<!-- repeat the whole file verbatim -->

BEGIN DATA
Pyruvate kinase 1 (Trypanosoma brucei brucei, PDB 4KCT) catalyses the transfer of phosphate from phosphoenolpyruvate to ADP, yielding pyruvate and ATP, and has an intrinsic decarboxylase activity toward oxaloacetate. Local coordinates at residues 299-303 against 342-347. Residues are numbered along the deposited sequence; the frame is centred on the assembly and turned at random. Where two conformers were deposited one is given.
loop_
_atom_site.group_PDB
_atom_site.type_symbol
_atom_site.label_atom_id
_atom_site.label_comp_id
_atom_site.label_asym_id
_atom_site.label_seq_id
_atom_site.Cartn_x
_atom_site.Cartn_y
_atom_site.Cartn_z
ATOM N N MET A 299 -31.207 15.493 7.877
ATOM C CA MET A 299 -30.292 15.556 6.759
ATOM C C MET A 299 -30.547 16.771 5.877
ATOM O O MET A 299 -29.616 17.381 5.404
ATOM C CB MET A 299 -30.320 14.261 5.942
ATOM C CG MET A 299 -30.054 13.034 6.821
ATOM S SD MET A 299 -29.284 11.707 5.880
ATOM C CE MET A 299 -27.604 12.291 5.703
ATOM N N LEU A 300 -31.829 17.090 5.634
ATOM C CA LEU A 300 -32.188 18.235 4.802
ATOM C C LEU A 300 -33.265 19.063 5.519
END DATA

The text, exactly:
Pyruvate kinase 1 (Trypanosoma brucei brucei, PDB 4KCT) catalyses the transfer of phosphate from phosphoenolpyruvate to ADP, yielding pyruvate and ATP, and has an intrinsic decarboxylase activity toward oxaloacetate. Local coordinates at residues 299-303 against 342-347. Residues are numbered along the deposited sequence; the frame is centred on the assembly and turned at random. Where two conformers were deposited one is given.
loop_
_atom_site.group_PDB
_atom_site.type_symbol
_atom_site.label_atom_id
_atom_site.label_comp_id
_atom_site.label_asym_id
_atom_site.label_seq_id
_atom_site.Cartn_x
_atom_site.Cartn_y
_atom_site.Cartn_z
ATOM N N MET A 299 -31.207 15.493 7.877
ATOM C CA MET A 299 -30.292 15.556 6.759
ATOM C C MET A 299 -30.547 16.771 5.877
ATOM O O MET A 299 -29.616 17.381 5.404
ATOM C CB MET A 299 -30.320 14.261 5.942
ATOM C CG MET A 299 -30.054 13.034 6.821
ATOM S SD MET A 299 -29.284 11.707 5.880
ATOM C CE MET A 299 -27.604 12.291 5.703
ATOM N N LEU A 300 -31.829 17.090 5.634
ATOM C CA LEU A 300 -32.188 18.235 4.802
ATOM C C LEU A 300 -33.265 19.063 5.519